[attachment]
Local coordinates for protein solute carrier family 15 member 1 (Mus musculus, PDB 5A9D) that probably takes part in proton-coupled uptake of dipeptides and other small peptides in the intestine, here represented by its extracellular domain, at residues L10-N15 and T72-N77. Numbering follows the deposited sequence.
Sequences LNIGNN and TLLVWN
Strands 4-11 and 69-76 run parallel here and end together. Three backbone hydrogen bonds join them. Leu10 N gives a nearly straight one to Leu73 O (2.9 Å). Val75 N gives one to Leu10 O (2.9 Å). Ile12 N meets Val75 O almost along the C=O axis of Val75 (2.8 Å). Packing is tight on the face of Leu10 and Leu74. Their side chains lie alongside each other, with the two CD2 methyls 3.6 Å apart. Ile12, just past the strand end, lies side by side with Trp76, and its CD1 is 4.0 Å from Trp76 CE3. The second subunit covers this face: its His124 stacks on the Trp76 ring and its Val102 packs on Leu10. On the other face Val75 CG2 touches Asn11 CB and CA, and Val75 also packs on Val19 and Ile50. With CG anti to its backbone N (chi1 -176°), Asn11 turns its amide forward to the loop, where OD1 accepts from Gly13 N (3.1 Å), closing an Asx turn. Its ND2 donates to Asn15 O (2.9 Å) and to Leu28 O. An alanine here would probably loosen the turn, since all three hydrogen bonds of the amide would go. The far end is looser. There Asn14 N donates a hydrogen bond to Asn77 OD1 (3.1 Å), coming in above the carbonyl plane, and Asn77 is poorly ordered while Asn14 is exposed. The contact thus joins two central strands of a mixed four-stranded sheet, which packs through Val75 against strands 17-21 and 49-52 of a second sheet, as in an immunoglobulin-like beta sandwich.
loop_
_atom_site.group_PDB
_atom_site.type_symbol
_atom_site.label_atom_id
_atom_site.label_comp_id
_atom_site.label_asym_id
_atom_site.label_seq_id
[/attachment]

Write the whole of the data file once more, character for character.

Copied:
Local coordinates for protein solute carrier family 15 member 1 (Mus musculus, PDB 5A9D) that probably takes part in proton-coupled uptake of dipeptides and other small peptides in the intestine, here represented by its extracellular domain, at residues L10-N15 and T72-N77. Numbering follows the deposited sequence.
Sequences LNIGNN and TLLVWN
Strands 4-11 and 69-76 run parallel here and end together. Three backbone hydrogen bonds join them. Leu10 N gives a nearly straight one to Leu73 O (2.9 Å). Val75 N gives one to Leu10 O (2.9 Å). Ile12 N meets Val75 O almost along the C=O axis of Val75 (2.8 Å). Packing is tight on the face of Leu10 and Leu74. Their side chains lie alongside each other, with the two CD2 methyls 3.6 Å apart. Ile12, just past the strand end, lies side by side with Trp76, and its CD1 is 4.0 Å from Trp76 CE3. The second subunit covers this face: its His124 stacks on the Trp76 ring and its Val102 packs on Leu10. On the other face Val75 CG2 touches Asn11 CB and CA, and Val75 also packs on Val19 and Ile50. With CG anti to its backbone N (chi1 -176°), Asn11 turns its amide forward to the loop, where OD1 accepts from Gly13 N (3.1 Å), closing an Asx turn. Its ND2 donates to Asn15 O (2.9 Å) and to Leu28 O. An alanine here would probably loosen the turn, since all three hydrogen bonds of the amide would go. The far end is looser. There Asn14 N donates a hydrogen bond to Asn77 OD1 (3.1 Å), coming in above the carbonyl plane, and Asn77 is poorly ordered while Asn14 is exposed. The contact thus joins two central strands of a mixed four-stranded sheet, which packs through Val75 against strands 17-21 and 49-52 of a second sheet, as in an immunoglobulin-like beta sandwich.
loop_
_atom_site.group_PDB
_atom_site.type_symbol
_atom_site.label_atom_id
_atom_site.label_comp_id
_atom_site.label_asym_id
_atom_site.label_seq_id